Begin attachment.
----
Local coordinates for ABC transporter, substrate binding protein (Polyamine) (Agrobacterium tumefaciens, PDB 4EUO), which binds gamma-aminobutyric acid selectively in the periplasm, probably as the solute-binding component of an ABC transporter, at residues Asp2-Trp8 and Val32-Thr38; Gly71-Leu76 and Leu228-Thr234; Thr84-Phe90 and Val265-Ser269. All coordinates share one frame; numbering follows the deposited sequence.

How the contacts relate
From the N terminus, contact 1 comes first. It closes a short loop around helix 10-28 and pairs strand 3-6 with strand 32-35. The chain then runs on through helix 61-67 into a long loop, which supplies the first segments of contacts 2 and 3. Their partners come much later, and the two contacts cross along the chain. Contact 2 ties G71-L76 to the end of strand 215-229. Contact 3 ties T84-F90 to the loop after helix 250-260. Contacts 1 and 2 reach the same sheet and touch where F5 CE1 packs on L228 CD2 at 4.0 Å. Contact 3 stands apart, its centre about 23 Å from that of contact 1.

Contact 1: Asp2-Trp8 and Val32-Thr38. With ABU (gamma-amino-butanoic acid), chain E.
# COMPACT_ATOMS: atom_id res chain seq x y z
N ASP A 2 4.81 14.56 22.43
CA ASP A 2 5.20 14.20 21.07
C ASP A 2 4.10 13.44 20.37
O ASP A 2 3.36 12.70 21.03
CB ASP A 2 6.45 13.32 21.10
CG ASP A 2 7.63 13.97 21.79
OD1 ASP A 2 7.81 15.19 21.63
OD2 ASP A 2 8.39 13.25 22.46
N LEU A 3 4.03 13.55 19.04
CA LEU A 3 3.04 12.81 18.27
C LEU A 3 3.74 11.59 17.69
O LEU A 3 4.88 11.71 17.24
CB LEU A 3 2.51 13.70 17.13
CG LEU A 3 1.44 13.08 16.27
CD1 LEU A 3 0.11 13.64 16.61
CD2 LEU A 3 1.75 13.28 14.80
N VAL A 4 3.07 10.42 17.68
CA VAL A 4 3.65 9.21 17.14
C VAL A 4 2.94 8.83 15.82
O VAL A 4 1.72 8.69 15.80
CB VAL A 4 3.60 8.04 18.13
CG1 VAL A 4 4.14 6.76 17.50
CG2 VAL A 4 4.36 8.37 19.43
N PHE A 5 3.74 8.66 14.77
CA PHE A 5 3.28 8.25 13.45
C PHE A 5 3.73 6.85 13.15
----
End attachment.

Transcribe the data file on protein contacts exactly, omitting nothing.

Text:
Local coordinates for ABC transporter, substrate binding protein (Polyamine) (Agrobacterium tumefaciens, PDB 4EUO), which binds gamma-aminobutyric acid selectively in the periplasm, probably as the solute-binding component of an ABC transporter, at residues Asp2-Trp8 and Val32-Thr38; Gly71-Leu76 and Leu228-Thr234; Thr84-Phe90 and Val265-Ser269. All coordinates share one frame; numbering follows the deposited sequence.

How the contacts relate
From the N terminus, contact 1 comes first. It closes a short loop around helix 10-28 and pairs strand 3-6 with strand 32-35. The chain then runs on through helix 61-67 into a long loop, which supplies the first segments of contacts 2 and 3. Their partners come much later, and the two contacts cross along the chain. Contact 2 ties G71-L76 to the end of strand 215-229. Contact 3 ties T84-F90 to the loop after helix 250-260. Contacts 1 and 2 reach the same sheet and touch where F5 CE1 packs on L228 CD2 at 4.0 Å. Contact 3 stands apart, its centre about 23 Å from that of contact 1.

Contact 1: Asp2-Trp8 and Val32-Thr38. With ABU (gamma-amino-butanoic acid), chain E.
# COMPACT_ATOMS: atom_id res chain seq x y z
N ASP A 2 4.81 14.56 22.43
CA ASP A 2 5.20 14.20 21.07
C ASP A 2 4.10 13.44 20.37
O ASP A 2 3.36 12.70 21.03
CB ASP A 2 6.45 13.32 21.10
CG ASP A 2 7.63 13.97 21.79
OD1 ASP A 2 7.81 15.19 21.63
OD2 ASP A 2 8.39 13.25 22.46
N LEU A 3 4.03 13.55 19.04
CA LEU A 3 3.04 12.81 18.27
C LEU A 3 3.74 11.59 17.69
O LEU A 3 4.88 11.71 17.24
CB LEU A 3 2.51 13.70 17.13
CG LEU A 3 1.44 13.08 16.27
CD1 LEU A 3 0.11 13.64 16.61
CD2 LEU A 3 1.75 13.28 14.80
N VAL A 4 3.07 10.42 17.68
CA VAL A 4 3.65 9.21 17.14
C VAL A 4 2.94 8.83 15.82
O VAL A 4 1.72 8.69 15.80
CB VAL A 4 3.60 8.04 18.13
CG1 VAL A 4 4.14 6.76 17.50
CG2 VAL A 4 4.36 8.37 19.43
N PHE A 5 3.74 8.66 14.77
CA PHE A 5 3.28 8.25 13.45
C PHE A 5 3.73 6.85 13.15